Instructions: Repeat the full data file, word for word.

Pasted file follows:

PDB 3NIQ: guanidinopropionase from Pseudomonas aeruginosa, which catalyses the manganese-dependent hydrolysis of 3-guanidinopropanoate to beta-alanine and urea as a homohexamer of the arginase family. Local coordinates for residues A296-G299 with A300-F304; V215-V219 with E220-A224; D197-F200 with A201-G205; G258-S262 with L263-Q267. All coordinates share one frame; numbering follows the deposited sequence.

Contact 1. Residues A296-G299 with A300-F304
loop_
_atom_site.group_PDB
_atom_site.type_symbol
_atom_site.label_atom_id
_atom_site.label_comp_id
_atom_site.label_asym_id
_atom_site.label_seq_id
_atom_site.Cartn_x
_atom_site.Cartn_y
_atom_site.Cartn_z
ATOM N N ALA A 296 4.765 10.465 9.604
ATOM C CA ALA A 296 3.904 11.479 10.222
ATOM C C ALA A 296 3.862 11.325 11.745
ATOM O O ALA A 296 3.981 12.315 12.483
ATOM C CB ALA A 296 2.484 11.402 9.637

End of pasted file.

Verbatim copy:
PDB 3NIQ: guanidinopropionase from Pseudomonas aeruginosa, which catalyses the manganese-dependent hydrolysis of 3-guanidinopropanoate to beta-alanine and urea as a homohexamer of the arginase family. Local coordinates for residues A296-G299 with A300-F304; V215-V219 with E220-A224; D197-F200 with A201-G205; G258-S262 with L263-Q267. All coordinates share one frame; numbering follows the deposited sequence.

Contact 1. Residues A296-G299 with A300-F304
loop_
_atom_site.group_PDB
_atom_site.type_symbol
_atom_site.label_atom_id
_atom_site.label_comp_id
_atom_site.label_asym_id
_atom_site.label_seq_id
_atom_site.Cartn_x
_atom_site.Cartn_y
_atom_site.Cartn_z
ATOM N N ALA A 296 4.765 10.465 9.604
ATOM C CA ALA A 296 3.904 11.479 10.222
ATOM C C ALA A 296 3.862 11.325 11.745
ATOM O O ALA A 296 3.981 12.315 12.483
ATOM C CB ALA A 296 2.484 11.402 9.637